‘Tonight isn’t about… It’s about the people we represent’: How the Wanderers made a derby victory a win for the West

The Allianz Stadium atmosphere was pumping – but inside the Western Sydney Wanderers rooms, you could hear a penny drop as head coach Marko Rudan delivered his pre-match address.

“Tonight isn’t just about us,” he told his players. “Tonight it’s about the people we represent.”

The Wanderers were the enemy in Moore Park, at the shiny new home of Sydney FC. 

But they certainly weren’t alone. Of the 34,000+ fans flocking to the first Sydney Derby of 2022-23 in Round 6, head coach Rudan reminded his squad – a playing group of many origins and backgrounds – of the vast demographic of the area their club was forged in, and the array of cultures their fans come from to form one of the loudest, proudest support bases in the country.

“Their story is our story,” Rudan continued. He’s captured by the A-Leagues All Access crew, following Wanderers midfielder Milos Ninkovic for episode six of the A-Leagues’ ground-breaking docu-series.

“They’re proud of who they f****** are. They’re proud they can speak another language, they’re proud of the culture they f****** brought into this country. It’s a diverse f***** area. We are diverse. And this is their moment as well. 

“This is their moment to put one over this other f***** team… be f**** brave. Be courageous. Like our people of the West are and were. Be f**** warriors.”

It was a pre-game speech which struck a chord with the Wanderers team – a matchday squad featuring players born in Bosnia and Herzegovina, Serbia, France and Côte d’Ivoire, with Australian players descending from many countries such as Croatia, South Sudan and Italy. Together the Wanderers walked out onto Allianz Stadium as a proud representation of a region with 170 different nationalities in its 2.5 million population.

SYDNEY, AUSTRALIA – NOVEMBER 12: Wanderers fans show support during the round six A-League Men’s match between Sydney FC and Western Sydney Wanderers at Allianz Stadium, on November 12, 2022, in Sydney, Australia. (Photo by Matt King/Getty Images)

The crucial goal in a 1-0 win was assisted by Ninkovic, who in midweek earned his Australian citizenship, and scored by Kusini Yengi, born in Australia and of South Sudanese heritage. 

Ninkovic is one member of the squad deeply connected to the culture of his homeland.

With the A-Leagues All Access documentary crew in tow, episode six introduces Ninkovic’s family to the viewers, as well as his personal connection to god and devotion to the Serbian Orthodox religion. 

Milos’ wife Dejana recalls meeting Milos “in a small town where I grew up” – and it didn’t take long for the pair to find love and tie the knot.

“It lasts 17 years now almost – (but) the wedding happened (overnight),” Dejana says.

“He’s like: ‘I’m coming tomorrow, call the priest and ask if we get married on Tuesday’. I said: ‘What do you mean on Tuesday!?’.”

Milos replies: “That was perfect for me because in Serbia you have like, how to say…”

The pair exchange words in Serbian to find the right way to express the turn of phrase in English: of wanting to avoid the ritual aspects that would come along with a big ceremonial wedding.

“Kissing three times with each person – can you imagine 400 people?” Milos finds the right words. “I was like, no chance.”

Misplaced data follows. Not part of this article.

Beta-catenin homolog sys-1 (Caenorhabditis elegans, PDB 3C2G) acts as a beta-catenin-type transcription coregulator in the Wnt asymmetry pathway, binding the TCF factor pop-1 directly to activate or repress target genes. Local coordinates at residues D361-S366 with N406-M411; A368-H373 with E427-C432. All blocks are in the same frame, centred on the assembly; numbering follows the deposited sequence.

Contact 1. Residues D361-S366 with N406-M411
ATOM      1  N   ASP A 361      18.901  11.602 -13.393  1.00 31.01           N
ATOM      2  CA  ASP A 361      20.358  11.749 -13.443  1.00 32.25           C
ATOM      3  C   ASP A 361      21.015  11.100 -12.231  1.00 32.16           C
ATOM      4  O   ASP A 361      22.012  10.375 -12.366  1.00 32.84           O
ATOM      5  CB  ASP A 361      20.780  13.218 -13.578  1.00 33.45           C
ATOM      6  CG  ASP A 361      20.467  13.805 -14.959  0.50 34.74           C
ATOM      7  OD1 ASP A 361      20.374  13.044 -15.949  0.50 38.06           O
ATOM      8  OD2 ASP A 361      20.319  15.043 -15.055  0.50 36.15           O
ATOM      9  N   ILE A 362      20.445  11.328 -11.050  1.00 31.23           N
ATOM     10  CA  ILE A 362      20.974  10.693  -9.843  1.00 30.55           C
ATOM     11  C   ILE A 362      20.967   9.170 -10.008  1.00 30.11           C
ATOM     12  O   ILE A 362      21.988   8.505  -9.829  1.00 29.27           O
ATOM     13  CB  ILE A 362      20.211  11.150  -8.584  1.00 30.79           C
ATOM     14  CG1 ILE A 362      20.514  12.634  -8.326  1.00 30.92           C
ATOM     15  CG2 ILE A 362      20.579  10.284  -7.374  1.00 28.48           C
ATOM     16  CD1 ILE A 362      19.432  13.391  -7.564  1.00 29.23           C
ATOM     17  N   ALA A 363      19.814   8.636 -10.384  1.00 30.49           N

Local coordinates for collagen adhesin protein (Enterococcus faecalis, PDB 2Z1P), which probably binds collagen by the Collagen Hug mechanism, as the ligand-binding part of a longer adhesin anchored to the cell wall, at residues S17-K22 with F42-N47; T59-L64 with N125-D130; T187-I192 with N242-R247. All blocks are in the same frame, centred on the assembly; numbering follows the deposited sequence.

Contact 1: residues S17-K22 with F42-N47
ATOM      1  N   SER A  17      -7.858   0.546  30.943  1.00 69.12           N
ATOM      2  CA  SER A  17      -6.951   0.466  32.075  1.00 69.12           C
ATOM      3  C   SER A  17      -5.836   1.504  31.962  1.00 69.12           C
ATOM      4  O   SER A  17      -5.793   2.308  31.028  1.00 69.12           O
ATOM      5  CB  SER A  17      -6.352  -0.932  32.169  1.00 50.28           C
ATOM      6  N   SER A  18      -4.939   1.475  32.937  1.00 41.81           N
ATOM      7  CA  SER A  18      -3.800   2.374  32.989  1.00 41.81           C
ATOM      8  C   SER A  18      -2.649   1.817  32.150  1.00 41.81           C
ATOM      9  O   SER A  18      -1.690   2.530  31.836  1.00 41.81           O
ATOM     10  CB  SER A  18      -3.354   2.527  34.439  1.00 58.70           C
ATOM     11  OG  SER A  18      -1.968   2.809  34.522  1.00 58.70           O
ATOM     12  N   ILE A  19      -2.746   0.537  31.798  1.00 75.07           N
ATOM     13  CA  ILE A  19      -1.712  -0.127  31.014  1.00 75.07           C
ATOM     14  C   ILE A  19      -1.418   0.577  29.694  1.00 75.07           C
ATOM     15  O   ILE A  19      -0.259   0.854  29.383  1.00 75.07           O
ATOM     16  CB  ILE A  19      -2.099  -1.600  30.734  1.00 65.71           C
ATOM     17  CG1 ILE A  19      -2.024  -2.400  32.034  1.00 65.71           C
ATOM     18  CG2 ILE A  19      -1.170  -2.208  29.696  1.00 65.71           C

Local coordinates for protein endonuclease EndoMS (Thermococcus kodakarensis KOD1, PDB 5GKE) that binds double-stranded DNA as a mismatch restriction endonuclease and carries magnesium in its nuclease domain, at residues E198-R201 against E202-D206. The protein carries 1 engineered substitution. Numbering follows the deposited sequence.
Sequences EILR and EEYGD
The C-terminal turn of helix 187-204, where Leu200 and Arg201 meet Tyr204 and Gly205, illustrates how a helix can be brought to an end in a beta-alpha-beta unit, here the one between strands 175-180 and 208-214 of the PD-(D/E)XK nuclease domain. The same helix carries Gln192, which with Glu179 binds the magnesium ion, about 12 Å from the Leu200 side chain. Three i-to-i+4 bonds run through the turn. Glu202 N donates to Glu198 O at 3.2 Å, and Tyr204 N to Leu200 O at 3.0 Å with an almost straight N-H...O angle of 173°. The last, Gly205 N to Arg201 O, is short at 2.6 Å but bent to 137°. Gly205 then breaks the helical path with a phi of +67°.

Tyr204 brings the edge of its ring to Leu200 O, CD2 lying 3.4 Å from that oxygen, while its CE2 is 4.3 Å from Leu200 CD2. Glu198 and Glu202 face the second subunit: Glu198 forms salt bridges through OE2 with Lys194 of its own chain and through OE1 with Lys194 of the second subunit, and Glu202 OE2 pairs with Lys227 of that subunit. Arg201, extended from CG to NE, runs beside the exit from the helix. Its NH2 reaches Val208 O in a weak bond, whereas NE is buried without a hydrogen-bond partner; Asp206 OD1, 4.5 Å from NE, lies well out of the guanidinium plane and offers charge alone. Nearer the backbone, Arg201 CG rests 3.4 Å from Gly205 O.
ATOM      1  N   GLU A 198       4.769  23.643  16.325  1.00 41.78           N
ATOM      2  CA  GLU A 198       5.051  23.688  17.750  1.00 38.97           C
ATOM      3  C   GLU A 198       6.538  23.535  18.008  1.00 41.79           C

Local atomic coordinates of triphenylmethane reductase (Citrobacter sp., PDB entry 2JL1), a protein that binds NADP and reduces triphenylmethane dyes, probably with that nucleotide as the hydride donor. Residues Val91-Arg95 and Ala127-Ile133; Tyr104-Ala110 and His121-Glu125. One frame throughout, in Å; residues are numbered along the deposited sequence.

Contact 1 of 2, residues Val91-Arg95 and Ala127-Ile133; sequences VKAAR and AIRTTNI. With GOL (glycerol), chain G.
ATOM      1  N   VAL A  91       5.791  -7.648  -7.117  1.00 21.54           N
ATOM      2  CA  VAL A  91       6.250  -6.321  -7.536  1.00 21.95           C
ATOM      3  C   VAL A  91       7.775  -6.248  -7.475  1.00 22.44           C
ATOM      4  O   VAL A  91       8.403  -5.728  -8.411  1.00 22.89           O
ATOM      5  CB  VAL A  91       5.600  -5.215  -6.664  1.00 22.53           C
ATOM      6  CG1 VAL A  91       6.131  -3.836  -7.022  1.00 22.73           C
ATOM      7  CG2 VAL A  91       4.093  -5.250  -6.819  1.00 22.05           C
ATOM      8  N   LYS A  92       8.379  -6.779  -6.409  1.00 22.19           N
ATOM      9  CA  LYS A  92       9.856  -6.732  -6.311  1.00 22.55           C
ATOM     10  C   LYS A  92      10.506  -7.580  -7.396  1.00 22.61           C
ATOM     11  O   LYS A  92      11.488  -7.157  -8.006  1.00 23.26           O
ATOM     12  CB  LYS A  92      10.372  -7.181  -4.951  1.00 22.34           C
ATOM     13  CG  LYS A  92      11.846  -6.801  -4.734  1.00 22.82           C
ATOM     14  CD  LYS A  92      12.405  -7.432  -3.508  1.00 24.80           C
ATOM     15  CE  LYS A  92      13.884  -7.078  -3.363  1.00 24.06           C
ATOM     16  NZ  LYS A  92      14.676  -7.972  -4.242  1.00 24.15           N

Milos then plays cards with his children in the family home after he and Dejana cut fruit for their kids. Watching on, Dejana begins to reflect on Milos’ qualities as a dad. It’s what makes it all the more difficult for the family’s preparation for the Sydney Derby in which they all knew their husband, or father, would be villainised by the Sky Blues faithful.

“He’s a very good dad,” Dejana says. “Every time he has an opportunity he will go out and play with them all the time. 

“He’s the biggest kid in the room, so they have fun all the time.

“I know all the things that are going to happen on Saturday (will) make him go even harder. Us surviving two wars makes you grow stronger for everything in life. I know he did this decision because of us as a family. The family comes first.”

It’s at this stage Angelina, Milos and Dejana’s 10-year-old daughter, interjects.

“I love going to his games, watching him play and cheering for him,” she said.

“Some people are upset because he moved teams. I just want them to know that he changed because of his family – and I’m actually happy he chose a team that’s in Sydney.”

SYDNEY, AUSTRALIA – NOVEMBER 12: Marko Rudan and Milos Ninkovic during the round six A-League Men’s match between Sydney FC and Western Sydney Wanderers at Allianz Stadium, on November 12, 2022, in Sydney, Australia. (Photo by Steve Christo – Corbis/Corbis via Getty Images)

A decision made to elongate Milos’ football career whilst preventing a young family from relocating; it’s understandable when observed through that particular lens.

But to the Sydney FC fans, it was a decision which could only be taken personally, as arguably their greatest player in club history switched allegiances to the red and black of the Wanderers.

“I haven’t spoken with my kids about what’s going to happen on Saturday,” Dejana says. “I think they’re two very clever girls who will understand whatever is happening, it’s not right – and you don’t treat people like that.”

“In this job you’ve got to sacrifice a lot,” Milos adds. 

“I think your family needs to sacrifice as well.”

Find out how the Ninkovic family dealt with an emotion-charged night at Allianz Stadium when A-Leagues All Access Episode Six: Pressure is a Privilege, airs on Thursday night.